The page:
When I met an Austrian in Margazhi music festival in Chennai

Though I have been living in Chennai for the past five years, Margazhi music festival was not something I look forward to. After my father’s desperate attempts to train me in classical music failed, partly due to my disinterest and my inability to follow, I kept my distance from this music for the past 23 years.

But being a journalist, you can never really keep your distance from anything. So when the music festival began on December 18 this year, I was asked to do couple of stories about the festival just like last year. I went from one sabha to next in Chennai talking to caterers about the food and stuffing myself with all yummy South Indian delicacy.

Every sabha I go, I make it a point to sit for sometime and observe. Sabhas are crowded with elderly and some youngsters here and there. You will be able to spot foreigners as well. Whenever I see them it makes me think: What is it that they like about South Indian music? Will they even understand it? I never could.

There are all kinds of people, sure. But I never know why would someone want come all the way here to listen to a music they cannot even understand.

What is it that draws them? It is because the music comes from heart, one Michael said to me. Michael looked like Justin Long but with light brown hair and blue eyes in a six foot frame. He is an Austrian who has come to Chennai to be a part of the Margazhi music festival and to learn more about South Indian music. A self-taught guitarist and a mechanic by profession, Michael came across Carnatic music two years ago. “I love music and I wanted to learn about music across the world. So when I came across a recording of South Indian music I listened to it. Since then I could not help but be fascinated by the music,” he says.

When I asked him about why he thinks music from the South comes from the heart, he said,”Back home there is always sheet of notes flying around when an Austrian classical musician is playing. But that is not the case here.”

“You see musicians like Rajesh Vaidhya performing on Veena for hours without any notes. You know that it comes from his heart. There is love in the music and you can feel it. When you hear it, it is almost magical,” he said, with sort of fascination.

Being a lover of string musical instruments, the sound of Veena fascinates him. “The tone and quality of veena is so rich that I cannot find any instrument that could match it. I wanted to see for myself how it feels like and I wanted to learn all there is to about Veena. So I packed my bags to Chennai,” his tone was serious.

But it is not easy. Michael is a seasonal mechanic. He changes car tyres during summer and winter. The rest of the time he works odd jobs like a delivery boy for a Chinese restaurant. Basically he does anything that will help him save some money. “I worked really hard to save money for this trip,” he said.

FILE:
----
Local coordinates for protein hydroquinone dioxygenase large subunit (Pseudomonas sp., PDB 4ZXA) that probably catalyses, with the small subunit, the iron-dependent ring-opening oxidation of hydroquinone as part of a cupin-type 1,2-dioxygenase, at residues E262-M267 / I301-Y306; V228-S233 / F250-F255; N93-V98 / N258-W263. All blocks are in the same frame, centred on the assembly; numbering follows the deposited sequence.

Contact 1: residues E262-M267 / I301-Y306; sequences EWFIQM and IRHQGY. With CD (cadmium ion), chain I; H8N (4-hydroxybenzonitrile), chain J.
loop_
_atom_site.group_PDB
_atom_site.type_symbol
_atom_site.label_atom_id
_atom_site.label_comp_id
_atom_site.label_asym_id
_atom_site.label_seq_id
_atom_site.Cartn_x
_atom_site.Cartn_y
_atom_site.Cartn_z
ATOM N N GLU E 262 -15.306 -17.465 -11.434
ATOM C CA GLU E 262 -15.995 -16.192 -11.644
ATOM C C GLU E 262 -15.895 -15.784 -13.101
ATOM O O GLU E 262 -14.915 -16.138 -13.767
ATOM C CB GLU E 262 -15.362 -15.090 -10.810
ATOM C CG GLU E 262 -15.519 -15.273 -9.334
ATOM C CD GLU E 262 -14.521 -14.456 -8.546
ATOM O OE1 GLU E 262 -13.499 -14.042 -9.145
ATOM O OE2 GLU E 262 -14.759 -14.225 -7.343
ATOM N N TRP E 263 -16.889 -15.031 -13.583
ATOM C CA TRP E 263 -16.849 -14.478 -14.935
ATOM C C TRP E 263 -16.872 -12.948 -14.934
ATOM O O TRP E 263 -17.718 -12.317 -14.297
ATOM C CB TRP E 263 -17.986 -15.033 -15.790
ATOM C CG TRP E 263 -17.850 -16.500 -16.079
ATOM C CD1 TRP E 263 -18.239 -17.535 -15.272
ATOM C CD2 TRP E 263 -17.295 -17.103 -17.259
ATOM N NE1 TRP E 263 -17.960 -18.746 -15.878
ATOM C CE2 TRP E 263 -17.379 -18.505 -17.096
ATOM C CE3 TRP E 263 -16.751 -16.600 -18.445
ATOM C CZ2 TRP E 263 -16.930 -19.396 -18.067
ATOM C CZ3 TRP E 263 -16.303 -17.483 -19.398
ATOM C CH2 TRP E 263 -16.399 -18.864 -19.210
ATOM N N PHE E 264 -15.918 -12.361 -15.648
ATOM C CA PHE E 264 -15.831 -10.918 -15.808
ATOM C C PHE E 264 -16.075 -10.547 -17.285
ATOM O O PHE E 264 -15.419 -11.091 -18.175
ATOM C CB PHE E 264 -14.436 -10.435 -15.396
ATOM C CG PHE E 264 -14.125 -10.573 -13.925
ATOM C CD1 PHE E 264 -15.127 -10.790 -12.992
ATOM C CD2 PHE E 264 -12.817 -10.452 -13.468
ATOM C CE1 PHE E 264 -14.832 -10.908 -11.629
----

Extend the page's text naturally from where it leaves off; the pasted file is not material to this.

“I want know more about world music and Chennai is where I’m starting my musical journey,” he said.

Michael first landed in Mumbai on December 8, 2016. He sourced information about Chennai Music festival, its schedule and resolved his accommodation issue. One Mala had been of great help to him. For, she not only gave information about the festival but gave him pointers and contacts of people who could teach him Veena.

A week later, he caught the train from Mumbai and came to Chennai on December 18, 2016.  Michael said, “When I landed, I could feel festivity in the air. You know I could feel there was something different about the city.” He is staying in a budget hotel in Besant Nagar, Chennai and commutes by bus and trains. “People are friendly here. They direct you to sabhas if you are lost,” he said, with a laugh.

If he found the city to his liking, music was whole another treat. “I just love it. Music and dance and instrumentals like flute, violin, mridangam and especially veena. I was here for Rajesh Vaidhya’s performance. It was mind blowing,” he said. I could see that he was enthralled by the whole concept.

“I will be here in Chennai till January 17. I’m going to buy veena and learn.  If I need to extend my stay, I will. But I at least want to learn the basics thoroughly before I leave. I’m planning to stay here until I accomplish that,” he says. And he does not want to stop just with Veena. Michael wants to go North and learn Sitar and Hindustani music.

“May be that is for a later date. But it sure is a part of my musical journey,” he said, before he rushed off for his 3 p.m. appointment with his first Veena tutor.


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